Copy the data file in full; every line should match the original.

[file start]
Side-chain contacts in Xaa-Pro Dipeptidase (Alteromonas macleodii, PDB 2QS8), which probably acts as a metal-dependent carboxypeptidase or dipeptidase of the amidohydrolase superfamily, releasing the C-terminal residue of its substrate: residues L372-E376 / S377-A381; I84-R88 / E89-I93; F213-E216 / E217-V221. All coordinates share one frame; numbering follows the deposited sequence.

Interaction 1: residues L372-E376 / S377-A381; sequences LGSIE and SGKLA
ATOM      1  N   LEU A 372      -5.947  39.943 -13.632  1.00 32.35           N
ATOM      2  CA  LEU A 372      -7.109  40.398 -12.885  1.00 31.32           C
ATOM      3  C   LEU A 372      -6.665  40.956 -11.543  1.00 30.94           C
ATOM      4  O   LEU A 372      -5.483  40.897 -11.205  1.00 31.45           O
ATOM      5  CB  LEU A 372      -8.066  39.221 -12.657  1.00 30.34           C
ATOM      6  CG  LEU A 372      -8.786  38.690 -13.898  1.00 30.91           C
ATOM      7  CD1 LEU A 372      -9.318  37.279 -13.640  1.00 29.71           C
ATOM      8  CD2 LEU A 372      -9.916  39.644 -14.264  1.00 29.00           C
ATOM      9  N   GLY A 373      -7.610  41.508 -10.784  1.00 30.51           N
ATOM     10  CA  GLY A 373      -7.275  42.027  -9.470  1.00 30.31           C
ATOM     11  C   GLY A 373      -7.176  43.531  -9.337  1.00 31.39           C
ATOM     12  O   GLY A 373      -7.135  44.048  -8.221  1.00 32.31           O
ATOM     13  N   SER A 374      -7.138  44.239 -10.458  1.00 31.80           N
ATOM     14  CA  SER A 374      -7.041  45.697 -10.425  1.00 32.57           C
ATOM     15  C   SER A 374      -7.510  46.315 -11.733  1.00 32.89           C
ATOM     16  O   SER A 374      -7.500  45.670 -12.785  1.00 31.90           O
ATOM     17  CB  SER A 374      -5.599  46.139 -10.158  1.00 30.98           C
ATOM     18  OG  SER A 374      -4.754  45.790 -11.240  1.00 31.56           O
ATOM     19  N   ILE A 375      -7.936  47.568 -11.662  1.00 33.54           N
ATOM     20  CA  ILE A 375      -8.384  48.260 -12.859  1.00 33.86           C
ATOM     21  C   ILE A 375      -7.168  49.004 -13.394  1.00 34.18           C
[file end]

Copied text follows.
Side-chain contacts in Xaa-Pro Dipeptidase (Alteromonas macleodii, PDB 2QS8), which probably acts as a metal-dependent carboxypeptidase or dipeptidase of the amidohydrolase superfamily, releasing the C-terminal residue of its substrate: residues L372-E376 / S377-A381; I84-R88 / E89-I93; F213-E216 / E217-V221. All coordinates share one frame; numbering follows the deposited sequence.

Interaction 1: residues L372-E376 / S377-A381; sequences LGSIE and SGKLA
ATOM      1  N   LEU A 372      -5.947  39.943 -13.632  1.00 32.35           N
ATOM      2  CA  LEU A 372      -7.109  40.398 -12.885  1.00 31.32           C
ATOM      3  C   LEU A 372      -6.665  40.956 -11.543  1.00 30.94           C
ATOM      4  O   LEU A 372      -5.483  40.897 -11.205  1.00 31.45           O
ATOM      5  CB  LEU A 372      -8.066  39.221 -12.657  1.00 30.34           C
ATOM      6  CG  LEU A 372      -8.786  38.690 -13.898  1.00 30.91           C
ATOM      7  CD1 LEU A 372      -9.318  37.279 -13.640  1.00 29.71           C
ATOM      8  CD2 LEU A 372      -9.916  39.644 -14.264  1.00 29.00           C
ATOM      9  N   GLY A 373      -7.610  41.508 -10.784  1.00 30.51           N
ATOM     10  CA  GLY A 373      -7.275  42.027  -9.470  1.00 30.31           C
ATOM     11  C   GLY A 373      -7.176  43.531  -9.337  1.00 31.39           C
ATOM     12  O   GLY A 373      -7.135  44.048  -8.221  1.00 32.31           O
ATOM     13  N   SER A 374      -7.138  44.239 -10.458  1.00 31.80           N
ATOM     14  CA  SER A 374      -7.041  45.697 -10.425  1.00 32.57           C
ATOM     15  C   SER A 374      -7.510  46.315 -11.733  1.00 32.89           C
ATOM     16  O   SER A 374      -7.500  45.670 -12.785  1.00 31.90           O
ATOM     17  CB  SER A 374      -5.599  46.139 -10.158  1.00 30.98           C
ATOM     18  OG  SER A 374      -4.754  45.790 -11.240  1.00 31.56           O
ATOM     19  N   ILE A 375      -7.936  47.568 -11.662  1.00 33.54           N
ATOM     20  CA  ILE A 375      -8.384  48.260 -12.859  1.00 33.86           C
ATOM     21  C   ILE A 375      -7.168  49.004 -13.394  1.00 34.18           C